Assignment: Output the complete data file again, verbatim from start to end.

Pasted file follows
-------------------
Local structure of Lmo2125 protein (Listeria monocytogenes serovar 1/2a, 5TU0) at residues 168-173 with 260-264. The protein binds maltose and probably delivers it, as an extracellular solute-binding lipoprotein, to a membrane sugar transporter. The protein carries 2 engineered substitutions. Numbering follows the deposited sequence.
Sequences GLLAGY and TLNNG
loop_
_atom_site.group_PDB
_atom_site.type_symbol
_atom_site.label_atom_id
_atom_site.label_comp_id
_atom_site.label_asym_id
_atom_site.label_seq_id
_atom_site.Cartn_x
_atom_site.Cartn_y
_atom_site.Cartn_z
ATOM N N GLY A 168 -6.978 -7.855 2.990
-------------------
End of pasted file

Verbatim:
Local structure of Lmo2125 protein (Listeria monocytogenes serovar 1/2a, 5TU0) at residues 168-173 with 260-264. The protein binds maltose and probably delivers it, as an extracellular solute-binding lipoprotein, to a membrane sugar transporter. The protein carries 2 engineered substitutions. Numbering follows the deposited sequence.
Sequences GLLAGY and TLNNG
loop_
_atom_site.group_PDB
_atom_site.type_symbol
_atom_site.label_atom_id
_atom_site.label_comp_id
_atom_site.label_asym_id
_atom_site.label_seq_id
_atom_site.Cartn_x
_atom_site.Cartn_y
_atom_site.Cartn_z
ATOM N N GLY A 168 -6.978 -7.855 2.990